An exploratory descriptive study was conducted based on a review of the nutritional labels of processed and ultra-processed foods (hereinafter referred to only as processed) for children offered in Honduras, identifying products by whether or not they comply with the limits for sodium and sugar content established by the different international agencies.

The study was conducted at the Zamorano University (EAPZ) Human Nutrition Laboratory. A number of supermarket chains were selected in the two main cities of Honduras (Tegucigalpa and San Pedro Sula), all with national presence and covering different socio-economic sectors of the market. Similarly, retail outlets open to the public were included order to have both levels of marketing. Repeated products were not included.

The visits were made by personnel appropriately trained in information harvesting in two stages: from June to October 2017 and from July to September 2018. The only inclusion criteria for the study was to take into account all the available foodstuffs on store shelves for lactating babies and small children, without distinction, with labels recommending that they be administered to small children. The product container and nutritional labels were photographed to capture the main nutritional content data, manufacturing data, ingredient list and price. The number of ingredients was identified according to the corresponding list, considering vitamins (any) as one ingredient and minerals (any) as another ingredient. Infant formulas and foodstuffs aimed at children older than 36 months were excluded. There was no internet search for products, because it was preferred to find them at the different points of sale to ensure their availability in the Honduran market; this is the first such study in this area.

2.1. Sodium Content

The Codex parameters specific to the category of cereal-based baby food (100 mg/100kcal) [13] were used to identify high sodium products, while the parameters applied to the remaining categories were: the Codex General parameters (>200 mg/100g) per 100 g of product, [9] USDA (>210 mg), [8] FDA (>260 mg) [10] and IOM (>300 mg) [1] [12] per serving for products aimed at lactating infants and young children. Products with less than 140 mg/serving were classified as acceptable, those with less than 35 mg/serving as low sodium, and those with less than 5 mg/serving as without sodium, according to the FDA. [10] In addition, there was a review of the sodium content based on the Pan-American Health Organization (PAHO) nutrient profile, [14] which, although it is not specific to baby food, gives an idea of the ratio between sodium and caloric contribution (rated as excess sodium when it makes up 1 mg/kcal or more of the product).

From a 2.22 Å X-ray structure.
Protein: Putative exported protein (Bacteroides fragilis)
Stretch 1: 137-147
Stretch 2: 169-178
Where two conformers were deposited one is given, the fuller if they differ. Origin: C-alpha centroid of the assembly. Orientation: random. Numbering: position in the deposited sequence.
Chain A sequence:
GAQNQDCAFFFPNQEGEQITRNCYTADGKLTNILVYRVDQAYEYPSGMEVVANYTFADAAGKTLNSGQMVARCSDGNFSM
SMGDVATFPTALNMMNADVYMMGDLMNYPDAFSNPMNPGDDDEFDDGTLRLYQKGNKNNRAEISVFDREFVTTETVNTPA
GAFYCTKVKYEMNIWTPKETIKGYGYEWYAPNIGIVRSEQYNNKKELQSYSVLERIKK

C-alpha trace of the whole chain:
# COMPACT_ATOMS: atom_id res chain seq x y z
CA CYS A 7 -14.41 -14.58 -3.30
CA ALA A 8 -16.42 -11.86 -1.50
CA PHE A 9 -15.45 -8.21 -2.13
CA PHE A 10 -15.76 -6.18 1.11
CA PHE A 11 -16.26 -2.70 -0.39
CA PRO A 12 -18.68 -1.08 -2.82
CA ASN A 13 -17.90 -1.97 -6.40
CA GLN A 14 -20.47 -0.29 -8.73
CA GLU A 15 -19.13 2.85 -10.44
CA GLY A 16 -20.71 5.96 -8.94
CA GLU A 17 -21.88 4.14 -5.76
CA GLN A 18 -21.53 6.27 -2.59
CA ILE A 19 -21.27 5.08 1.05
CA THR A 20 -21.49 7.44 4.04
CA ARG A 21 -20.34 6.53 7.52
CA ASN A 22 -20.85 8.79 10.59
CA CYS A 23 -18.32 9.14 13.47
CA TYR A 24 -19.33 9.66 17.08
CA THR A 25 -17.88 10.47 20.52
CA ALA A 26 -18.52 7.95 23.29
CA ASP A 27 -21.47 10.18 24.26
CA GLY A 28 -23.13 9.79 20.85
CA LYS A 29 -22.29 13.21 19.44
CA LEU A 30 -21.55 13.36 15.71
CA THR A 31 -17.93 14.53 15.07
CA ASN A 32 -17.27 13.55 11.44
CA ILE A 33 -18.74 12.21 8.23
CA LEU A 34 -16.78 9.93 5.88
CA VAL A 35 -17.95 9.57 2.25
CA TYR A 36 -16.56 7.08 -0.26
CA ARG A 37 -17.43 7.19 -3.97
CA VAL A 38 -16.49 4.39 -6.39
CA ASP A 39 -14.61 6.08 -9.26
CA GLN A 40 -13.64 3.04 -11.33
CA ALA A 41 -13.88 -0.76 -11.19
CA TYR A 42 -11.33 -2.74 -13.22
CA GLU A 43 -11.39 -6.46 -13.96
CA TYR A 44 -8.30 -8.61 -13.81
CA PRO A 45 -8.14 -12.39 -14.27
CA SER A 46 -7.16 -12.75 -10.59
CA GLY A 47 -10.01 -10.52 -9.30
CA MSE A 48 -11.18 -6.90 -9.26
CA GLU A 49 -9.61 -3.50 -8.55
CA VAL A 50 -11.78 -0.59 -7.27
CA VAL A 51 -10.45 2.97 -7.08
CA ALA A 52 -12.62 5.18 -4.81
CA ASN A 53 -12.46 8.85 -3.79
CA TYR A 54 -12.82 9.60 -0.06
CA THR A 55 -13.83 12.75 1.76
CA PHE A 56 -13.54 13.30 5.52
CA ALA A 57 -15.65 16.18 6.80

2.2. Sugar Content

The Codex parameters (7.5 g/100kcal) [13] were used to identify high-sugar content children’s products in the category of cereal-based foods, while with the remaining categories, the WHO and UK National Diet and Nutrition Survey [8] recommendations were used to identify products with acceptable sugar content (<10%) and those that provide additional benefits (<5%) [11] . Following the recommendation of WHO and AHA, the products classified as high in sugar were those whose caloric content derived from sugar per product serving exceeded 20% [1] [13] .

Likewise, there was an evaluation of the presence of salt and sugar (or another type of sweetener) in the ingredient list, with an emphasis on products where these are among the top five positions. The sodium and sugar content in baby foods was evaluated per serving. Based on this information, an Excel 2016 (Microsoft, Redmond, WA, USA) database was prepared with the product name, target age range, manufacturer, manufacturer’s country, price, ingredients, serving (g), sodium (mg), sugar (g) and energy (kcal), to make a comparison using the aforementioned criteria and estimate the caloric density, 1:1 ratio of sodium: kilocalories and price/serving. Descriptive measures, specifically frequency distribution tables were used for the data analysis. The baby foods were organized into five categories (Table 1) like those used in the Elliot C. study, [8] composed of 1) snacks, which includes yogurts, cookies/biscuits, corn snacks and fruit snacks, 2) dinner purees, 3) dessert purees and 4) fruit drinks; additionally, a “cereal based” food category was added because the Codex gives specific guidelines for the content of nutrients in this category of product.

3. Results

A total of 140 products were evaluated. 70% of the products were purchased from Tegucigalpa and the surrounding area (n = 98). Once the products were listed, to avoid repetition the remaining 30% were acquired at points of sale in San Pedro Sula (n = 42). The products came from seven countries, mostly from

Table 1. Categories of baby food and average sodium content (mg) and sugar (%) per product serving.

the United States (58%), followed by Mexico (19%). 12% of them were from South American countries and the remaining 10% from Central American countries; 1% was of European origin. There were no products manufactured in Honduras.

A total of 18 companies were identified that market their products in the country. The largest number of products were manufactured by Gerber Product Company (39%) of US origin, followed by Nestle of Mexico (16%) which produces the brands Gerber and Nestum. 11% of the evaluated products are produced by Beech Nut Nutrition Company also of US origin, whereas 34% of remaining products were made by 15 companies, among them Irex from Costa Rica, Nutrimental from Brazil and Gourmet from Guatemala.

The majority of products and all the categories represented, were aimed at the consumption of infants from 6 months of age (73%), followed by products aimed at children older than 12 months (12%) in the categories mostly of snacks and dessert purees, followed by cereal-based foods. Some products (6%) were identified as promoted for consumption at 4 months (Beech Nut from Chile and Gerber from the US), specifically in cereal-based food categories, dinner purees and snacks.